Home > Repeat survey of substance use in Cork and Kerry.

Fanagan, Sarah (2006) Repeat survey of substance use in Cork and Kerry. Drugnet Ireland, Issue 20, Winter 2006, pp. 1-2.

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Published in October 2006, Smoking, Alcohol and Drug Use in Cork and Kerry 2004 1 reviews substance use in the former Southern Health Board area and compares findings with an earlier study conducted by the same author, Dr Timothy Jackson, in 1996.

The survey was divided into two parts. The first part was administered by an interviewer and covered a number of topics – general views on the respondent’s local area, knowledge of specific drugs, usage of tobacco and alcohol, attitudes about drugs and how they should be dealt with in the community, leisure activities and demographic information. The second part was a self-completion questionnaire which related to usage of drugs (including injecting drug use) and personal knowledge of people who had received or might need professional advice for alcohol- or drug-related problems. This article will focus on the findings in relation to alcohol consumption and drug usage. An article examining community perceptions of substance misuse issues will be included in the next issue of Drugnet Ireland.   

The methodology of the 2004 study was similar to that used in 1996. The survey was a multi-staged, quota-controlled household survey with random starting points. The target population was people living in the three main regions of the former Southern Heath Board (SHB): Cork City, Cork County and Kerry County. The main sample consisted of 1,512 respondents, aged between 15 and 44 years and divided equally between the three regions, with approximately 500 respondents from each region.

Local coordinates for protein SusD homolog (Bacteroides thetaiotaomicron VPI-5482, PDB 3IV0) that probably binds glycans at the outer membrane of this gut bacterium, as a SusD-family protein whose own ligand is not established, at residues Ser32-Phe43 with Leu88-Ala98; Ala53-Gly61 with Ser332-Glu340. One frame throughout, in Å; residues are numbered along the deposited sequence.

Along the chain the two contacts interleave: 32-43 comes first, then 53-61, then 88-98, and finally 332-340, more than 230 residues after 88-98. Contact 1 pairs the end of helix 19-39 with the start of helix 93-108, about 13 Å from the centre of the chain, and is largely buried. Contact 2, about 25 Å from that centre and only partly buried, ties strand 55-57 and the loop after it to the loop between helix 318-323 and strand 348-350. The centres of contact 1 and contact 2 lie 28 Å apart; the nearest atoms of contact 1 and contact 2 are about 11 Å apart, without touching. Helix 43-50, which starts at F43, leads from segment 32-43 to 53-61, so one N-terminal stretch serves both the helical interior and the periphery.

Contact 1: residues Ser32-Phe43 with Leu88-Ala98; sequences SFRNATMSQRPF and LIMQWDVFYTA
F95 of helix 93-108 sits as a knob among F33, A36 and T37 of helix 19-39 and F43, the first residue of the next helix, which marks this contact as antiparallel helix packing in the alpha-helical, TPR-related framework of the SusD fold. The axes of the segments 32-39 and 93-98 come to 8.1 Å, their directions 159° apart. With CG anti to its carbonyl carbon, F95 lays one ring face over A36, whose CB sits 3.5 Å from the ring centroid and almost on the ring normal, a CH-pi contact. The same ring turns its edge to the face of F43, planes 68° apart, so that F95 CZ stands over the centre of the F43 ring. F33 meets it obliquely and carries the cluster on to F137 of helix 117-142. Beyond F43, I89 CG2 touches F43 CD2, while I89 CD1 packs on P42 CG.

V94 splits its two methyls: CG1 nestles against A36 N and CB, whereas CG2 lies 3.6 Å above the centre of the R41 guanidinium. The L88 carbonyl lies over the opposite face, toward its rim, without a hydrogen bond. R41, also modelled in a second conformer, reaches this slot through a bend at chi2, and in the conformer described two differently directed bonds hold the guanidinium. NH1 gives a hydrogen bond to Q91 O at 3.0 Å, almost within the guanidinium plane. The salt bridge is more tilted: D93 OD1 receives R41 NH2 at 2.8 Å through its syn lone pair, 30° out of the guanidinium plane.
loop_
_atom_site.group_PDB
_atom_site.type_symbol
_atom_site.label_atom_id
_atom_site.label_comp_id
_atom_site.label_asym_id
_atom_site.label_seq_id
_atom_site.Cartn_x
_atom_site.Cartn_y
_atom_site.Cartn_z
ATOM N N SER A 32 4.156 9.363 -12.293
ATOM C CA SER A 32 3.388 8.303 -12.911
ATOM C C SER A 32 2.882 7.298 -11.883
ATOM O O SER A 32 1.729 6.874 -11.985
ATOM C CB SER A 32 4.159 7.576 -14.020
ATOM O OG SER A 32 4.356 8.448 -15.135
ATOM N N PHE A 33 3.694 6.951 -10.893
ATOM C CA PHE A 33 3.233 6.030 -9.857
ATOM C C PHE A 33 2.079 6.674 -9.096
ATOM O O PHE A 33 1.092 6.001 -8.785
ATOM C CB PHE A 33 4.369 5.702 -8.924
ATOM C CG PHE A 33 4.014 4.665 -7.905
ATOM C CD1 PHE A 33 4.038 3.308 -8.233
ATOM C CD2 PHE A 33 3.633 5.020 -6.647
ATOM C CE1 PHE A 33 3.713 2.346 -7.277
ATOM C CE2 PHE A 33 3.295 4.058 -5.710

In order to boost the number of those involved in substance use detected by the survey, a booster sample was also used. This targeted populations where there was considered to be greater risk of substance misuse. The booster sample consisted of approximately 900 respondents aged between 15 and 24 years from the most deprived urban areas of each region. The only changes to the methodology between 1996 and 2004 were in relation to the booster sample. In order to increase statistical robustness it was increased from 600 to 900 and the areas of deprivation were based on the Small Area Health Research Unit index. The final analysis was based on 1,508 respondents from the main sample and 909 from the booster sample. 

The survey found that alcohol remained the dominant substance of misuse in terms of prevalence and problem use. Alcohol consumption was measured in units, where 1 unit is equal to a glass of wine, a measure of spirits or a half pint of beer, cider or alcoholic lemonade. Problem or dependent alcohol use was measured by responses to the four CAGE screening questions (see report for details). Eighty-one per cent of respondents were current drinkers, with the rate for women (79%) almost equal to that for men (82%). The rate of current drinking had increased by 3% since 1996.

Twenty-six per cent of men and 17% of women drank in excess of guidelines. This figure had doubled for women since 1996. Twenty-two per cent of men and 11% of women were CAGE-positive, indicating problem or dependent use of alcohol. Men drank an average of 18 units and women an average of 9 units per week. This represented a 30% increase in women’s weekly consumption compared to 1996. Binge drinking was common for some respondents, with 50% of men and 25% of women reporting that they had drunk to excess three or more times in the previous month.